First of all, human resource professionals must recognize the need for "assisting language- and culturally-challenged Hispanics - a skill that many human resources leaders have simply never been trained for" ("Say Hola! To the Majority Minority" HR Magazine, September 2008).  Although the industry trains human resources professionals in "effective recruiting, retention, training, and development," this is focused primarily for the native English speaker.  Therefore, "materials are developed ethnocentrically."  For this reason, it may be necessary to adjust programs "to include language and cultural integration."

In addition to providing assistance with English language acquisition and cultural awareness, employers are recognizing other important attributes within this growing workforce.  For one thing, the overall Hispanic population is younger than that of other ethnicities in this country, with the median age being only 27.6 years.  (The rest of the population has a median age of 36.6 years.)  Additionally, family generally plays a central role in the Hispanic community resulting in a stable workforce that is often reluctant to relocate far from close kin.  As well, more so than some of the other ethnic communities, "Hispanics tend to be passionate about their culture and heritage" ("Say Hola! To the Majority Minority" HR Magazine, September 2008).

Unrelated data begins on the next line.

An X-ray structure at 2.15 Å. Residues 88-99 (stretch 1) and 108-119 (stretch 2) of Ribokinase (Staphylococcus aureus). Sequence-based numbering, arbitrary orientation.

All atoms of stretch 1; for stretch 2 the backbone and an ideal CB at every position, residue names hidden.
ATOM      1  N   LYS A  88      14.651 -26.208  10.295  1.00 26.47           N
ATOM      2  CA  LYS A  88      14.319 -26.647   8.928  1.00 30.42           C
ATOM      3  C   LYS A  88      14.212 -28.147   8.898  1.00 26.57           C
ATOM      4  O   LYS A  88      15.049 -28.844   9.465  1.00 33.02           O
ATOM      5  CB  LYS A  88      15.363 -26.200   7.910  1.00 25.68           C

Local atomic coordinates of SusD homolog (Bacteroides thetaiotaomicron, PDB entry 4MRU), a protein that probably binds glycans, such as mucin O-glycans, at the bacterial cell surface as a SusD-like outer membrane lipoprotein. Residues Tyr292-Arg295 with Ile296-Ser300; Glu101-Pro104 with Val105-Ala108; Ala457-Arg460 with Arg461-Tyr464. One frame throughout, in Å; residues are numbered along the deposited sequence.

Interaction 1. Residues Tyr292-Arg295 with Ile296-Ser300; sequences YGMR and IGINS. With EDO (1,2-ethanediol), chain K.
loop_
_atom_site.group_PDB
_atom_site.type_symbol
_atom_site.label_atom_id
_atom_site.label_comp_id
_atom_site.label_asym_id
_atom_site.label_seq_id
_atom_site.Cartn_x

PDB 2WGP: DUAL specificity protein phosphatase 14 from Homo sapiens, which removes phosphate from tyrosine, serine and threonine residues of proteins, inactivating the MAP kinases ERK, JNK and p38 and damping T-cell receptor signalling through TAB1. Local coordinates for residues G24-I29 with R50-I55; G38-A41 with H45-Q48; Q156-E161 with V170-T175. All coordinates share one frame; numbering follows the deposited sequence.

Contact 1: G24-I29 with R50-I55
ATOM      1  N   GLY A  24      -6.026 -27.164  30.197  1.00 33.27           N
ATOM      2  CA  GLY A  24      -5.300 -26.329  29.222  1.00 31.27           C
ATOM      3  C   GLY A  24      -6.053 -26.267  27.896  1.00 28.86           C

Considering these characteristics, companies may want to explore additional family-oriented benefits such as child-care facilities or social activities geared to family inclusion.  It's important for organizations to actively recruit this growing workforce with strategies that are seen as inviting, and not exclusionary.  Providing culturally diverse art and other décor in the office can also provide a more comfortable work environment for employees with varied backgrounds.  In one particular bank branch in Kentucky that caters specifically to the Hispanic community, customers are treated to brightly colored walls in yellows and blues, Latin American artwork decorating the area, a play area for children, and television tuned to the local Latino programming.  ("Say Hola! To the Majority Minority" HR Magazine, September 2008)  This approach has been a resounding success and the bank plans to open additional similar branches.